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Thread: Effective ways to learn Japanese?

  1. #25
    Newbie cheekyboy is off to a good start cheekyboy's Avatar
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    Re: Effective ways to learn Japanese?

    join the airfroce .and ask for a orders there..i did and 3yrs later my japanese is goodenough to pick up all the hott japanese girls. yatta yatta yayo!!!~!!

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    Re: Effective ways to learn Japanese?

    Quote Originally Posted by Hassun View Post
    Change that "well-versed in English" to "understandable in English" because many Japanese teachers aren't good at English. They can communicate and you understand them but that's about it.
    I know that. But I meant to say that if the teacher's English proficiency is pretty good then it'll be EVEN better.

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    Devoted Otaku Tbaism may be famous one day Tbaism may be famous one day
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    Re: Effective ways to learn Japanese?

    Most effective way huh? Definentally what Hassun's post states about going to the country and immersing yourself into the culture there.

    Whether or not you know enough to survive depends on each individual. Of course I could go on about the whole adapting process of a human being but that is just a worthless and pointless since you are most likely not looking for that answer.

    College classes would be a descent start if you haven't been able to recieve tutoring or language classes ahead of that time at an early age. Especially classes at a University where there is overseas class courses..wow it is late and I can't even think clearly here.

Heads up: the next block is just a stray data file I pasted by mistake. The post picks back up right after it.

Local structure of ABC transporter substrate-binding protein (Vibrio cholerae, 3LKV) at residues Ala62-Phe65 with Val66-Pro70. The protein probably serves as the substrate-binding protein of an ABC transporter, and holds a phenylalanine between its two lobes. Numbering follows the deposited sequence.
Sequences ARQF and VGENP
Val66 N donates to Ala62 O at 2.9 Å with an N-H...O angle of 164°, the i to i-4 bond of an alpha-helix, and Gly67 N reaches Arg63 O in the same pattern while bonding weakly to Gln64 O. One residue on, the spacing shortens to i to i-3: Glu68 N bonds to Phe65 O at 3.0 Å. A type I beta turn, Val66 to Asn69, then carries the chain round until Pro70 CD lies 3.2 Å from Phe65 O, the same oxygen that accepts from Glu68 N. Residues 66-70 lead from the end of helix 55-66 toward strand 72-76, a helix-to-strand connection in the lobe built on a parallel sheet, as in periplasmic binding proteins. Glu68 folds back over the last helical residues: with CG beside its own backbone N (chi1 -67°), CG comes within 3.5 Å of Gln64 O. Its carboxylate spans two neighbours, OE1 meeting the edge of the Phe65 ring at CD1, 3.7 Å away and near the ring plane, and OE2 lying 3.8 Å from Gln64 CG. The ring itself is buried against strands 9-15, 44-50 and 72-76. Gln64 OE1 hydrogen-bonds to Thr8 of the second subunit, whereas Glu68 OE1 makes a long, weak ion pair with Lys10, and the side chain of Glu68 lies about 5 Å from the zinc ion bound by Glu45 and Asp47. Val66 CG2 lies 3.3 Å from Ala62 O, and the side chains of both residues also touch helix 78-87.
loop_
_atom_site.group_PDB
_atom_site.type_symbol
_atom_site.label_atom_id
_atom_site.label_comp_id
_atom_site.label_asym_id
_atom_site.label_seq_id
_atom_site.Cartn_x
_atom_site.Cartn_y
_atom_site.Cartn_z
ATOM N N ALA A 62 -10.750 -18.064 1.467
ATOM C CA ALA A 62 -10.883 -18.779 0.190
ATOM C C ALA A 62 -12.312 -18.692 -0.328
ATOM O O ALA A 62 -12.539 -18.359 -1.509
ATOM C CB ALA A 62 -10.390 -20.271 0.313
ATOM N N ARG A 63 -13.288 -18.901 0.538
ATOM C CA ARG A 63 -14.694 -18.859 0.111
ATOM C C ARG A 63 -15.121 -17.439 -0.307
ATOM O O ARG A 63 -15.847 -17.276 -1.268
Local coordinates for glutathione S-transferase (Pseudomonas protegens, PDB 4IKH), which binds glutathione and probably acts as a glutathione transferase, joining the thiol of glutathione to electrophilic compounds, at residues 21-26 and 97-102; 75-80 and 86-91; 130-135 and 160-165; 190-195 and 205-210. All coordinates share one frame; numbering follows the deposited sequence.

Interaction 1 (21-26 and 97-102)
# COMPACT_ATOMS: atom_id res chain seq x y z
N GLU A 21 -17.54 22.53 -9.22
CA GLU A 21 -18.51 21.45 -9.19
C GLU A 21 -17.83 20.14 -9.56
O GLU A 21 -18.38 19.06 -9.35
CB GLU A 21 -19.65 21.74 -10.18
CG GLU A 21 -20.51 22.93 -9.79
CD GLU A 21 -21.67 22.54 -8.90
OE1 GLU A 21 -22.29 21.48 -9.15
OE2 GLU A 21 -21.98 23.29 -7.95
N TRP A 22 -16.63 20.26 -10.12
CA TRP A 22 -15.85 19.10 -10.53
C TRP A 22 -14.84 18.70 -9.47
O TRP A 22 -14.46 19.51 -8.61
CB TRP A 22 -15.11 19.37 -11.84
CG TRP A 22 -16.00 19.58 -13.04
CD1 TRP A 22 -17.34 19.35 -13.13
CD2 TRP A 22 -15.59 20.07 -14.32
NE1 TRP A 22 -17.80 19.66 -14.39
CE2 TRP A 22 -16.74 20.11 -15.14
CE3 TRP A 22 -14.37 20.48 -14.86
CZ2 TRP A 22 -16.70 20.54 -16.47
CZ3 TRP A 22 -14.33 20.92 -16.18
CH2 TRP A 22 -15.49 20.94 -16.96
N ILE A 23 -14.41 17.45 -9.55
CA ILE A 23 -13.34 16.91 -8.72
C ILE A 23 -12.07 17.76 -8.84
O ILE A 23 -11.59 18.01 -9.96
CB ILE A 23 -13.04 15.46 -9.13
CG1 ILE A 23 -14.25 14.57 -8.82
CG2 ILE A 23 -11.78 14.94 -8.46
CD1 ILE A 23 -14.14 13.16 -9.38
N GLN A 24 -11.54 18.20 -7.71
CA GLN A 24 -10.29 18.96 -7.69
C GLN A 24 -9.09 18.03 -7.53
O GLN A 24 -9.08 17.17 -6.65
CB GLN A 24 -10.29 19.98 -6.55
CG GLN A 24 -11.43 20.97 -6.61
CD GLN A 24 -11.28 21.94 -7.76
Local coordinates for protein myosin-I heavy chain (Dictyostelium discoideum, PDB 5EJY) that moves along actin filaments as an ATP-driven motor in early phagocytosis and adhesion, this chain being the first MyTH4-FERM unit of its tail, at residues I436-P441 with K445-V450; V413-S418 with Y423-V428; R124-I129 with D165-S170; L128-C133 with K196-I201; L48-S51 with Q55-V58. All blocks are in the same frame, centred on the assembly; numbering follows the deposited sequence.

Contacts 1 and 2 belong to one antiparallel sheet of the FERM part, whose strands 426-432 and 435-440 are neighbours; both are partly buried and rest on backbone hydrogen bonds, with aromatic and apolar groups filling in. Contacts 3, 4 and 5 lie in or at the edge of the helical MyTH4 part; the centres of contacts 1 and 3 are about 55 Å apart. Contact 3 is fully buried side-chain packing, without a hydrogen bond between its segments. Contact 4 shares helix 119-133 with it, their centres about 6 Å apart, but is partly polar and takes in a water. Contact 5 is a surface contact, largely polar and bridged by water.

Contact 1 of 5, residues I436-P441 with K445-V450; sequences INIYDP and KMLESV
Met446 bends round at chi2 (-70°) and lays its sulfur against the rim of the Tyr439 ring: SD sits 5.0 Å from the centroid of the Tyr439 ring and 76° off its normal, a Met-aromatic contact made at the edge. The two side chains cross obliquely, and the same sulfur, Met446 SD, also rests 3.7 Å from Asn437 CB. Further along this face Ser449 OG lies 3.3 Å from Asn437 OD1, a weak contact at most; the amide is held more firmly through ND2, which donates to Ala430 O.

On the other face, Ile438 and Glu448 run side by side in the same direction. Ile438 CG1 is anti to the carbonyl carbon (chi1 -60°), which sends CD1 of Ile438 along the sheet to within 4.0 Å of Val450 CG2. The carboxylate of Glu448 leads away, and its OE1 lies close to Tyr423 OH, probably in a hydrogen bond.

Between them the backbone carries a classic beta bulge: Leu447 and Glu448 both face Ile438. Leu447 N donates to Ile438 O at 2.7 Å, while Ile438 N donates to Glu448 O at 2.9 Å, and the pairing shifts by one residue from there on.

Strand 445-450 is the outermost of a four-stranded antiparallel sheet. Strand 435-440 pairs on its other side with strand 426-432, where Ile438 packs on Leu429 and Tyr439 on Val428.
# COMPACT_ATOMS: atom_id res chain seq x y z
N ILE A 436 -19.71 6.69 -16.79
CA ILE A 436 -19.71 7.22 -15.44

I would definentally suggest college classes since they can really involve you in situations where you can actually encounter the culture of the Japanese without ahving to take the leap solely by yourself. Not only is studying with a large number of people more comfortable, but it can also open doors to allowing you to study more proficient and frequent.

    These depend on who you are individually and what resources you can tap into. Most community colleges I have come across don't have many foreign language courses; mostly french, spanish, english, and..idk..sign language ..maybe.

    If you are starting with college classes, get the requirements and then move to a university so that you can get some experts working in it. If all else fails or you can't aquire these things, find a private tutor or take some Aikido classes - Martial arts of the sword